Where Are We Going?

Crossroads Stories – East L.A.

Gentrification is the process by which a neighborhood changes through the influx of affluent residents and businesses. These newcomers cause rent prices to rise, often displacing local families and establishments. As more investment and people move into cities, gentrification is a concern in neighborhoods worldwide. In East L.A., people have protested and taken action to counter the effects of gentrification on their community.

This mural, painted at a public housing complex in East L.A. in 2008, depicts Toypurina, a young Kizh woman who helped lead an Indigenous rebellion against the Spanish in 1785. Artwork by Raul González, Ricardo Estrada, and Joséph “Nuke” Montalvo. Photo by Mario Gershom Reyes

A woman prepares to leave her house in 2018. She was forced to move so that a new apartment building could be built on the site. Photo by Rafael Cardenas

A public art piece by East L.A. artist Nico Avina shows the Virgen de Guadalupe—a symbol of Mexican identity—receiving an eviction notice, 2018. Artwork by Nico Avina

This artwork by East L.A. artist Nico Avina reads “People Yes!” in Spanish above “Gentrify No,” 2012. Artwork by Nico Avina

Activists protest gentrification in East LA, 2017

Activists protest gentrification in East LA, 2017. Photo by Ted Soqui © 2017 Los Angeles, CA.

A sign and graffiti on the back of an old bridge that was demolished and rebuilt alongside a new neighborhood development, 2016. Photo by Rafael Cardenas

Freeways routed through East L.A. have forced thousands of people from their homes. These concrete crossroads impact the health and future of local residents. © California Department of Transportation, all rights reserved

Flipbook: The Boyle Heights Beat


The Boyle Heights Beat is an independent, bilingual Spanish and English newspaper produced by young people from East L.A.’s Boyle Heights neighborhood.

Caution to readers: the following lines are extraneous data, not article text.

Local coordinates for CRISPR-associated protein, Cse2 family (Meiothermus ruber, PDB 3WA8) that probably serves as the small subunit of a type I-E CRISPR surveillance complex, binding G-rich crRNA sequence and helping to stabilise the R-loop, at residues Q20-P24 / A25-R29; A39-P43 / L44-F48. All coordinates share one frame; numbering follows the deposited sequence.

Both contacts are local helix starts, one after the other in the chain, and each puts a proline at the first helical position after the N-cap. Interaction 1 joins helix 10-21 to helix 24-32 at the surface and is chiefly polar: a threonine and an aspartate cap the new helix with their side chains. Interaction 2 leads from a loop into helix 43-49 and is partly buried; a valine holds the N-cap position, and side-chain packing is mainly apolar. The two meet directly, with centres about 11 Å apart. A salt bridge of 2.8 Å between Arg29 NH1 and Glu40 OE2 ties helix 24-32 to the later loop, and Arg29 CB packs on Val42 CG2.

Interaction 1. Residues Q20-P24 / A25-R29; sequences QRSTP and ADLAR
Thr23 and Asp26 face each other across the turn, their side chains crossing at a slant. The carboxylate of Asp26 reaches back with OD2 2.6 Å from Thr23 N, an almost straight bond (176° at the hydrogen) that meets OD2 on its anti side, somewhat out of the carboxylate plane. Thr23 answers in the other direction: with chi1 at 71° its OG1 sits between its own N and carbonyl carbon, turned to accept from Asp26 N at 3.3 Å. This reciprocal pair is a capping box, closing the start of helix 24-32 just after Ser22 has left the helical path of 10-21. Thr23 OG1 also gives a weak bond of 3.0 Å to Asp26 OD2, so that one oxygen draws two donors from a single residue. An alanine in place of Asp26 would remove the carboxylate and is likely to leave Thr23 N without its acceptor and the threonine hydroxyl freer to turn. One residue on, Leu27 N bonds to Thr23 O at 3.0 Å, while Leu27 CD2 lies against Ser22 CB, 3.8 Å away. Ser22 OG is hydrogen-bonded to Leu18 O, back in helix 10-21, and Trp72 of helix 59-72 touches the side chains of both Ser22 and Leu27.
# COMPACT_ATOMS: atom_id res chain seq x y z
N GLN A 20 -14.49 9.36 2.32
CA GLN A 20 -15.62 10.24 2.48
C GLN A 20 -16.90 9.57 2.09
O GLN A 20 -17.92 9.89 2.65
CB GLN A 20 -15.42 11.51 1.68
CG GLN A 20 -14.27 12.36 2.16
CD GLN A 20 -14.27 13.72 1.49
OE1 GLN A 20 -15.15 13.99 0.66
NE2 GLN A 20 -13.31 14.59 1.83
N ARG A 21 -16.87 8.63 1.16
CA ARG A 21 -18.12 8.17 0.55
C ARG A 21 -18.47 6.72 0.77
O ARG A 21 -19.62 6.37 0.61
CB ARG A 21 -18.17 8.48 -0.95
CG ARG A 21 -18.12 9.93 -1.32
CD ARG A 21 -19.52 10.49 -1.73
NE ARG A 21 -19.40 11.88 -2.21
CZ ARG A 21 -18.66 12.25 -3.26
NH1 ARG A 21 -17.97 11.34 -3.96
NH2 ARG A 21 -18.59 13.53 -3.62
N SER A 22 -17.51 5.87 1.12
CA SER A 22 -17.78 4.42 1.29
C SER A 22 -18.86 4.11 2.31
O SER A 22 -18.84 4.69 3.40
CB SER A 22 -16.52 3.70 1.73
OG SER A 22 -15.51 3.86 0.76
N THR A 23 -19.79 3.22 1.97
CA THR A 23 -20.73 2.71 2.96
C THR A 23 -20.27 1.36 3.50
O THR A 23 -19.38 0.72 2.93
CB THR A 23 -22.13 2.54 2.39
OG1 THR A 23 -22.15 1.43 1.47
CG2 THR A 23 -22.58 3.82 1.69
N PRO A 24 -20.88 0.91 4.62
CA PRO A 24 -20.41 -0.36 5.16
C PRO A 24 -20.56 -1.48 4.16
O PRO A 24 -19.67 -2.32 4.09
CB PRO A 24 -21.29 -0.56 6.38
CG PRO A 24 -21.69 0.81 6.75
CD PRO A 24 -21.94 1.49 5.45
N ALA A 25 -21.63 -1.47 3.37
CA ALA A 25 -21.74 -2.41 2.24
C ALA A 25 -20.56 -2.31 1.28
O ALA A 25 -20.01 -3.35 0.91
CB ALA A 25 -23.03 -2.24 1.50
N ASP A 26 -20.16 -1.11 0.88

All images courtesy of the Boyle Heights Beat. Graphic design for the print edition by Claudia Delgado.

Noticias por y para la comunidad / News by and for the community

The Boyle Heights Beat is staffed by teen reporters from local high schools. They portray their neighborhood as they know it—profiling unsung heroes, relaying regional history, and exploring debates about redevelopment, safety, and urban renewal.

Reporters at the Boyle Heights Beat

The newspaper’s staff includes photographers and reporters who conduct interviews with local residents.

As a high school junior, Brizette Castellanos reported on how the arrival of a chain store was impacting local independent businesses and neighbors (Photo/Gus Ruelas)

“The students have taught me what’s in this neighborhood. They have their own way of seeing the community. . . . Our reporters have a level of access, sensitivity and knowledge that is without equal.”
— Antonio Mejías-Rentas, editor, the Boyle Heights Beat

“Community members and organizations understand that change is inevitable, but they don’t want to see local businesses pushed out. Some local non-profits have formed collaborations to help support and preserve local businesses.”